Should you choose graph database over relational database?

This was the question I was trying to answer for work. I need to store network topology in a database. Which means, the data is certainly a (one or more) graph(s).

The key thing to consider is that graph databases store relations are treated separately. In a graph, the relations are translated to edges.

Now, let us think of the operations one might want to do on the type of data - network topology in our case. Following are some examples and what we might have to do to fetch the data:

Operation Relational DB Graph DB
Get config info of a switch Query based on property search Query based on property search
Get immediate neighbors of a switch Query a switch, query switches how are related to the parent Query nodes whose parent is the given switch
Get full topology given a switch Recursively query switches Query all related switch of a given switch
Get full topology Get all records Get all nodes and edges
Update information of a switch Find the switch, update the property Find the switch, update the property
Remove a switch and connected devices Recursively find the devices, remove them, remove the switch Remove all the nodes related to the given switch

As you can see, the difference is in doing the recursive calls. All other operations are fairly similar in nature. But when querying nested records or records related over multiple relations, SQL will have you write recursive queries. Graph database’s languages handle this for you.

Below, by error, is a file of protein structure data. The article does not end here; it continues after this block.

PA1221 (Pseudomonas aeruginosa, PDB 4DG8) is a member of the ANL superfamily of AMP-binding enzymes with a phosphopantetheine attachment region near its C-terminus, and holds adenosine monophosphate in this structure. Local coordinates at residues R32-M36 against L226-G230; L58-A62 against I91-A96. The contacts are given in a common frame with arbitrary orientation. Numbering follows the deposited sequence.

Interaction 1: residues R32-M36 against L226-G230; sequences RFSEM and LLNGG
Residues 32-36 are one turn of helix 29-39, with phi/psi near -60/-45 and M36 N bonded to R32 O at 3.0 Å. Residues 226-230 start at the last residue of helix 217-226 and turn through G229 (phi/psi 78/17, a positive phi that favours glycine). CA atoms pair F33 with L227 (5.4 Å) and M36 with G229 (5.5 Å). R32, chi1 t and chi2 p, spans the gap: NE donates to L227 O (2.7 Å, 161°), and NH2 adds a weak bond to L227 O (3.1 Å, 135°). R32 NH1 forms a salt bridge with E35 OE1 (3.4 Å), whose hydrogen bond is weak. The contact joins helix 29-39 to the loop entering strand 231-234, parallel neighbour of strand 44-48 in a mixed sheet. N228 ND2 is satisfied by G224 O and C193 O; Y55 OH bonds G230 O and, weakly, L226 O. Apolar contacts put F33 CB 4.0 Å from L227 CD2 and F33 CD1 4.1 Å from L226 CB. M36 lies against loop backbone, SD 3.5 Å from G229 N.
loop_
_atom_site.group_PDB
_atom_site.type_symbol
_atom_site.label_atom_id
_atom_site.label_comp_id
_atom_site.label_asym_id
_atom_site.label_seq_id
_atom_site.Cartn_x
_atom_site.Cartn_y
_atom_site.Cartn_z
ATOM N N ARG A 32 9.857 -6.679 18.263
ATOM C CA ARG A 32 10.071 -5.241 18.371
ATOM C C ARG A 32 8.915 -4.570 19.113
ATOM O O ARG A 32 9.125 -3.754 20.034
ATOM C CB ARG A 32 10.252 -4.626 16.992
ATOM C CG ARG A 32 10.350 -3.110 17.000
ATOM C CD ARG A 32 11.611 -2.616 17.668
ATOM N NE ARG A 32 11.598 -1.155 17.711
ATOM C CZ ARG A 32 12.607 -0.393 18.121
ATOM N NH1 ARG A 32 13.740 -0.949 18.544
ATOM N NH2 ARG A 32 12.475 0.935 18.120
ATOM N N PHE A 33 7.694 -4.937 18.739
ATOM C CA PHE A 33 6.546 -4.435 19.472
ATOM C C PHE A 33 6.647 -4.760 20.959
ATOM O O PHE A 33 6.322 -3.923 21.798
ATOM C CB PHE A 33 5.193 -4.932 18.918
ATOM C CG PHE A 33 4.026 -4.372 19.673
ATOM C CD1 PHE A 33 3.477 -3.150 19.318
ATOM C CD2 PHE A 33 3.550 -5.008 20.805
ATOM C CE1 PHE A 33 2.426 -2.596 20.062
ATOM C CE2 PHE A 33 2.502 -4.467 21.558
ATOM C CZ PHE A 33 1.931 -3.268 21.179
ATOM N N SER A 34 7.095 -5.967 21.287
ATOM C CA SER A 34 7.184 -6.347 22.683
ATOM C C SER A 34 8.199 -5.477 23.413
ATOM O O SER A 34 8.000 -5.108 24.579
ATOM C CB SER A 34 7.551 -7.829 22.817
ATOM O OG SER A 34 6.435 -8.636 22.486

One might argue - “So what? Graph database will be slightly more efficient given my little amount of data, and it anyway makes multiple queries. With relational database, I have to write them, with graph database, the system writes them for me.”. This might be true, but let us look at the time complexity. With graph database, such a recursive operation would take O(log(n)) + O(1) time; while it would take multiple O(log(n)) for lookups, then more time to join it. Of course, the point of “little amount of data” is valid. If there is not much data, the time logarithmic time complexity won’t help much.

But wait! This is not all! We live in a time when “cloud” is preferred. That means, you will end up sending each query over network connection while doing recursive calls! And this alone is good enough an argument for me to choose graph systems over relational system in this use case.

I hope this analysis gives you an idea as to how to go about evaluating for yourself.